Tax Lawyers / Fiscalisten

woensdag, 27 februari 2019

Newsflash: Important decision CJEU on intermediary holding and financing companies

Newsflash: Important decision CJEU on intermediary holding and financing companies
Amsterdam

On 26 February 2019 the Court of Justice of the European Union (“CJEU”) released its long awaited judgement with respect to the so-called ‘Danish beneficial ownership cases’. The Danish beneficial ownership cases concern six joint Danish cases. The judgements contain guidance on (i) the interpretation of the concept of beneficial ownership in the EU Interest and Royalty Directive and (ii) the existence of abuse in case of intermediary companies in the same directive, the EU Parent- Subsidiary Directive, in particular if the intermediary holding and financing companies are controlled by entities which themselves have no access to the directives. In addition, an important statement was given with regard to the application of European anti-avoidance concept. From the rulings it appears that the CJEU departs from the long existing and recently confirmed case law on ‘wholly artificial arrangement’.

Beneficial ownership concept


According to the CJEU the concept of ‘beneficial ownership’ in the EU Interest and Royalty Directive has to be interpreted as designating the entity which actually benefits from the interest that is paid to it and reference is made to the economic reality. Further, the CJEU confirms that the OECD commentaries have relevance for interpreting the concept of beneficial ownership. Also the CJEU considered that it is clear from the development in the OECD’s documents that beneficial ownership should not only be addressed in a narrow technical sense but as having a meaning that enables the avoidance of double taxation and prevents tax avoidance and tax evasion.


The concept of abuse under EU law


Next to the beneficial ownership concept the CJEU judgments addresses the concept of abuse as mentioned in the EU Interest and Royalty Directive, the EU Parent- Subsidiary Directive and the EU treaty freedoms.

In this respect the CJEU reiterated that EU law cannot be used for abusive or fraudulent practices. Proof of an abusive practice requires a combination of objective circumstances - formally complying with the necessary requirements without achieving the purposes of those rules - and subjective elements - intentionally and artificially creating the conditions necessary to comply with requirements to benefit from EU rules. To assess such abuse an assessment of the facts has to be made and in particular whether the activities are carried purely formal or it concerns artificial transactions which devoid any economic and commercial justification with the essential aim of improperly benefiting from an advantage.

According to the CJEU the grouping of companies may be considered an artificial arrangement if it is not set up for reasons that reflect economic reality and its structure is purely one of form and its principal or one of its principal objectives is to obtain tax advantages which is against the aim and purpose of the law.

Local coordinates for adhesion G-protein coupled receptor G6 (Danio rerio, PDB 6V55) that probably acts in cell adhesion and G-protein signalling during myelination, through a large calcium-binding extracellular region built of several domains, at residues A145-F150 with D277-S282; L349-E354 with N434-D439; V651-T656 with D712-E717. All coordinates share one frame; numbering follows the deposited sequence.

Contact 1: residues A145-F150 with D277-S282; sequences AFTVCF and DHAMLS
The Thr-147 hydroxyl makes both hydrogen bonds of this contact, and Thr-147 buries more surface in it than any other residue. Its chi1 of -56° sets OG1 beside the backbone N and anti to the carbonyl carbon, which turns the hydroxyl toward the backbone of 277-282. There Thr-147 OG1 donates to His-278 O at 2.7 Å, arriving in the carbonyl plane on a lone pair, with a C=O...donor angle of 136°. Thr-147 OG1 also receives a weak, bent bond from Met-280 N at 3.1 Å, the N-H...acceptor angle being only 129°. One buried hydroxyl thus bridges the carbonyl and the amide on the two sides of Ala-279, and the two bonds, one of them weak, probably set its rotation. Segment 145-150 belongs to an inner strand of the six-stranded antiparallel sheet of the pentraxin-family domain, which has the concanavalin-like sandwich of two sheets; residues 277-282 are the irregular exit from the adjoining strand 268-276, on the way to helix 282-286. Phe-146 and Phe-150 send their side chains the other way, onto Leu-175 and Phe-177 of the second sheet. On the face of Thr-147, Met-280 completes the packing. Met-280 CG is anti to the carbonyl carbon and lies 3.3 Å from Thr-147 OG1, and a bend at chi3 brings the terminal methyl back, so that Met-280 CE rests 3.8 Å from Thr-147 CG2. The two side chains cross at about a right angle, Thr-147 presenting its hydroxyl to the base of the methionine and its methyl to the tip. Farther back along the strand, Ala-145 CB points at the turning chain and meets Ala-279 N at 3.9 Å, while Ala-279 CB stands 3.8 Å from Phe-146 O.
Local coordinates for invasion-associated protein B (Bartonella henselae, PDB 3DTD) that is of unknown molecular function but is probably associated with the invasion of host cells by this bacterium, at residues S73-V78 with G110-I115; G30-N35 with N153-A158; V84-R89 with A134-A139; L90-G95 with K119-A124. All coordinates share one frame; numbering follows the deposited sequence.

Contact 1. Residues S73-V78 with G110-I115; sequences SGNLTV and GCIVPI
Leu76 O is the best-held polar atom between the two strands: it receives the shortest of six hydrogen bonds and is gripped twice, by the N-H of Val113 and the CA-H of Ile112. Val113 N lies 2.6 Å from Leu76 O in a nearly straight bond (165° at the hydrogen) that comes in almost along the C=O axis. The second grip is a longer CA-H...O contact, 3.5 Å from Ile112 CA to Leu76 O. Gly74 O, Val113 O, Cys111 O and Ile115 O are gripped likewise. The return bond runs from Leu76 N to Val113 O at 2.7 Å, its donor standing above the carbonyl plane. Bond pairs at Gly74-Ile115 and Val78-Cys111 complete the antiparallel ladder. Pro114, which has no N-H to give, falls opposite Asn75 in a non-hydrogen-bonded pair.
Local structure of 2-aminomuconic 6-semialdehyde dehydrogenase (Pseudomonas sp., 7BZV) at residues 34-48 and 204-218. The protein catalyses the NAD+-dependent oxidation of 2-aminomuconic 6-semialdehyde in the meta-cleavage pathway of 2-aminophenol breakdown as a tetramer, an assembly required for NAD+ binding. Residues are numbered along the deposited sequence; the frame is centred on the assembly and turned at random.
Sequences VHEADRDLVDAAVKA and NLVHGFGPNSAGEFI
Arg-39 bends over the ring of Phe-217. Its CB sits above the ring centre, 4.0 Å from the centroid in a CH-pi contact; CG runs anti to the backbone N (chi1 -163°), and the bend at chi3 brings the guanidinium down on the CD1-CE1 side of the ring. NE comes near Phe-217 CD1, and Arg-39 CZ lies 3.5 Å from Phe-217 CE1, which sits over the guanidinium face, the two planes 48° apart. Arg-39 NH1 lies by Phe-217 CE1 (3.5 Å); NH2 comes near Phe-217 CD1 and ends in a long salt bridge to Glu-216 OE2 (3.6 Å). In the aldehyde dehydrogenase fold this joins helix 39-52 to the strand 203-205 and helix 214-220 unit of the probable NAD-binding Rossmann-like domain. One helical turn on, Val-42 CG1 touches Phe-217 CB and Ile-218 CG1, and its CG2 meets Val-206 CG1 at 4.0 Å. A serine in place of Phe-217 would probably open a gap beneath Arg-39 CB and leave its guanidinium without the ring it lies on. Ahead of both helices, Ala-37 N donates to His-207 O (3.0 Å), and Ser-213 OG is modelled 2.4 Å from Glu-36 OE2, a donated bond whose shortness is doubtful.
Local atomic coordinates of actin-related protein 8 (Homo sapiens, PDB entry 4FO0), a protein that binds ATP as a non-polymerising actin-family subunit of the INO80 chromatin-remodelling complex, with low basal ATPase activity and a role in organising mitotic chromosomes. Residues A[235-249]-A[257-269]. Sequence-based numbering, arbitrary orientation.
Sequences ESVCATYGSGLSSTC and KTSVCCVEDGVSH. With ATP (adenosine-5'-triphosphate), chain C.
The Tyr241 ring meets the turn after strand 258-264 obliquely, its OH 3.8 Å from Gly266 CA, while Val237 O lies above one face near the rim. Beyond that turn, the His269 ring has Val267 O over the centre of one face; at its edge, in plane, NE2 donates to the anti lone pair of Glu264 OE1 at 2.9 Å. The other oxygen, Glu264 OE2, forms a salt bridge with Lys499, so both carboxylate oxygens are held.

In order to assess the existence of abuse the CJEU provided the following indications in case of an intermediary holding company. One indication is whether the recipient passes on dividends or interest shortly after receiving such income to entities or persons which are not entitled to the benefits of the Directives. Another indication is the fact that a conduit company its sole activity is to receive dividends or interest and on paying such income to the beneficial owner. Also one should look at the actual economic activity and economic justification of the structure. In particular one should look at the management of the company, the balance sheet, its cost structure and the staff, premises and equipment it has.
Also legal arrangements in place might indicate the existence of abuse. This includes arrangements that facilitate fund flows, the financing of transactions and the inability to have economic use of the income.

These new indications are a clear departure from long existing case law (Cadbury Schweppes) which was recently confirmed (Deister Holding and Equiom). In these cases, abuse only existed in the event of ‘wholly artificial arrangements’ and the definition of abuse was interpreted more strictly. Therefore it seems from these new cases that the CEJU has broadened its concept of abuse.


Necessity to apply the general principle of abuse

Another relevant consideration of the CJEU is the importance of the general principle of EU law that abusive practices are prohibited and that authorities should refuse to grant benefits to abusive arrangements even in case the anti-abuse rules have not been implemented in national law or tax treaties.


Observations

In the wider context these rulings might impact the use of intermediate companies. Next to the existence of substance going forward one should amongst others also look at the commercial rationale and economic parameters.

In the Dutch context this might for instance be relevant for the substance requirements that serve as a safe harbor rule to apply the dividend withholding tax exemption or to avoid the application of the CFC rules that are introduced as per 1 January 2019.

We will keep you informed on this development. Please feel free to contact us should you have any questions.

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